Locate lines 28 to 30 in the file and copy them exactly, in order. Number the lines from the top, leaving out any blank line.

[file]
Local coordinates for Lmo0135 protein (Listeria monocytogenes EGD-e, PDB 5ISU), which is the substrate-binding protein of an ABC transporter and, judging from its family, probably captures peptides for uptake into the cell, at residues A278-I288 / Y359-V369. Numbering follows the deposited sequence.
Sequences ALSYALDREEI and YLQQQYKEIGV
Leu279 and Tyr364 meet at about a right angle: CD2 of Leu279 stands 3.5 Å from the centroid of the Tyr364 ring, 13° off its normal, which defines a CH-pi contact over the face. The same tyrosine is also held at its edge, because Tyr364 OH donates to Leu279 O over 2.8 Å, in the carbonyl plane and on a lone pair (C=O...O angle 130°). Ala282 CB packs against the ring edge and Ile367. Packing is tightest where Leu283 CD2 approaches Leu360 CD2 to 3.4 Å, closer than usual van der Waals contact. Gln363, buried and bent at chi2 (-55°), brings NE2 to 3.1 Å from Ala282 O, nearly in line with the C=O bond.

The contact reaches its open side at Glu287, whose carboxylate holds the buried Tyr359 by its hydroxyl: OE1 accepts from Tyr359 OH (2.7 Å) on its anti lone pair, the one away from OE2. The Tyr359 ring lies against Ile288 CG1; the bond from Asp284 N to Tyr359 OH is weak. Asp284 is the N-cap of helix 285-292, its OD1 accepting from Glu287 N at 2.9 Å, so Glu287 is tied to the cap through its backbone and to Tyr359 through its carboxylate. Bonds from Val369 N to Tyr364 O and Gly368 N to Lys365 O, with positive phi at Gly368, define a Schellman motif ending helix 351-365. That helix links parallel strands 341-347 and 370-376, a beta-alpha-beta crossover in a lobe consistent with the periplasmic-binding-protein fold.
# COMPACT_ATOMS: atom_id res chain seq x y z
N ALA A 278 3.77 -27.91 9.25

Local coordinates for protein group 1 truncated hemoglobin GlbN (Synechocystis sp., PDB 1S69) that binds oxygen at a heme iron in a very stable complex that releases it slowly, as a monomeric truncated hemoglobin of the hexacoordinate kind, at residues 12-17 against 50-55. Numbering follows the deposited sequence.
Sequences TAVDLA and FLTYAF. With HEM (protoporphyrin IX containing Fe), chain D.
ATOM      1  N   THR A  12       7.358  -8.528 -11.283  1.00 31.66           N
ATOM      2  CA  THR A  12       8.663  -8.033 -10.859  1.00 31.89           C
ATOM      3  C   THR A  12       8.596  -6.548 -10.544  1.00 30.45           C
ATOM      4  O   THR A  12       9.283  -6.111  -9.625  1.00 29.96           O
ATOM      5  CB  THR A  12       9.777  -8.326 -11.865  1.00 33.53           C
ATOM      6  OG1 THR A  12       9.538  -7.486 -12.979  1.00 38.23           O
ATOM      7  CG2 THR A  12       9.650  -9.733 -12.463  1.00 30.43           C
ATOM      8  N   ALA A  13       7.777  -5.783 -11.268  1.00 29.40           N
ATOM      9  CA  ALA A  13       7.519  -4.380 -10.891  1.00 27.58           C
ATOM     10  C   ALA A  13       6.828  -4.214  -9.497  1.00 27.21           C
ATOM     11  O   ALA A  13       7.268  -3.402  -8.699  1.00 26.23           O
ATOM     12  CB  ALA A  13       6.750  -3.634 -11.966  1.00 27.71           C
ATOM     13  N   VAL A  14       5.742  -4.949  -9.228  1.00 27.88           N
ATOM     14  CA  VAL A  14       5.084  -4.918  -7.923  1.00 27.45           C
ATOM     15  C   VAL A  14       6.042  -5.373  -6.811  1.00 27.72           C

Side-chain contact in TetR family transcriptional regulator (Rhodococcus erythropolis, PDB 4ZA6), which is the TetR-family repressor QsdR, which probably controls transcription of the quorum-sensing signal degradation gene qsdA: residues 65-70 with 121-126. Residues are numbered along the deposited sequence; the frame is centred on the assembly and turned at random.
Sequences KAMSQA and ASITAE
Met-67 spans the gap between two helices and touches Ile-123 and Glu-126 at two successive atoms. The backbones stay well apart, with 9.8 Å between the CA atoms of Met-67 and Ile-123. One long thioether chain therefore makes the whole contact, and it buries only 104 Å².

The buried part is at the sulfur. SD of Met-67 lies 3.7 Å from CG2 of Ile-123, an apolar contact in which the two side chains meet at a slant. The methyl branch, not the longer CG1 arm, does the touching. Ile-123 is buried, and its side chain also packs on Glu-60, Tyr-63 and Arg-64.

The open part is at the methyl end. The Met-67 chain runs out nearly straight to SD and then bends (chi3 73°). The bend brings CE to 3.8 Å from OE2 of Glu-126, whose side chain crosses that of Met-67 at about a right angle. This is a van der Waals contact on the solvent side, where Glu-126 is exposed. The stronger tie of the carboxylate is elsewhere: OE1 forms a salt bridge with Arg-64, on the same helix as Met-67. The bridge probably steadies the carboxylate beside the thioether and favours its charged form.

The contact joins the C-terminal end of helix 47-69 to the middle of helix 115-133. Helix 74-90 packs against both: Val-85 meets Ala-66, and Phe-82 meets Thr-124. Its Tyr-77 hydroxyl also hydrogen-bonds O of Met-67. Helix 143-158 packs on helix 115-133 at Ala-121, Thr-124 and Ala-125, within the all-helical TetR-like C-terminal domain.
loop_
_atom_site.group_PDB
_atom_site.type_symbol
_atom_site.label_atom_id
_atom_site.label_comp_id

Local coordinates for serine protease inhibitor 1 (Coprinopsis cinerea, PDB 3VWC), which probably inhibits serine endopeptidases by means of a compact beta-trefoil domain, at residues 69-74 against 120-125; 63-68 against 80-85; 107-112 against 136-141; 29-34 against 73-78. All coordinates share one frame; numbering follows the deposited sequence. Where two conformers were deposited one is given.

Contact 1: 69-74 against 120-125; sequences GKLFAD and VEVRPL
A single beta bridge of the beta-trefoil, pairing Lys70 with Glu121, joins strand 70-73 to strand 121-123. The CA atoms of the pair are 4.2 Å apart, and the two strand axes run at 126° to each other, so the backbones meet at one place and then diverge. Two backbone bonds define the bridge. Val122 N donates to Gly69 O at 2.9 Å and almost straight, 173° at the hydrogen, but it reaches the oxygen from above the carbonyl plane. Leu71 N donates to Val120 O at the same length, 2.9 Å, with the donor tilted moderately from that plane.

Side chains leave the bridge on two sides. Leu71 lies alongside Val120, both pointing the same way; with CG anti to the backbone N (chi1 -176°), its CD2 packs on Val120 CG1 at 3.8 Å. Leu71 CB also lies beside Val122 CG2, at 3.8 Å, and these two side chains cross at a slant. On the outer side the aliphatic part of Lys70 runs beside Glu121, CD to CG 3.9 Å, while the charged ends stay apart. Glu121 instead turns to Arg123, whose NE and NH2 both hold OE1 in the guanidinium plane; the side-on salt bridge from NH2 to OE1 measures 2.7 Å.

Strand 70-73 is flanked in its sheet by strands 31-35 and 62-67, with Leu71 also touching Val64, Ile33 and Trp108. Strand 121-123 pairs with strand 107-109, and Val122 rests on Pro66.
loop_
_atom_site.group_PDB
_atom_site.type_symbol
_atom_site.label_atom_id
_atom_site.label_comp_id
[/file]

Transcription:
The open part is at the methyl end. The Met-67 chain runs out nearly straight to SD and then bends (chi3 73°). The bend brings CE to 3.8 Å from OE2 of Glu-126, whose side chain crosses that of Met-67 at about a right angle. This is a van der Waals contact on the solvent side, where Glu-126 is exposed. The stronger tie of the carboxylate is elsewhere: OE1 forms a salt bridge with Arg-64, on the same helix as Met-67. The bridge probably steadies the carboxylate beside the thioether and favours its charged form.

The contact joins the C-terminal end of helix 47-69 to the middle of helix 115-133. Helix 74-90 packs against both: Val-85 meets Ala-66, and Phe-82 meets Thr-124. Its Tyr-77 hydroxyl also hydrogen-bonds O of Met-67. Helix 143-158 packs on helix 115-133 at Ala-121, Thr-124 and Ala-125, within the all-helical TetR-like C-terminal domain.
loop_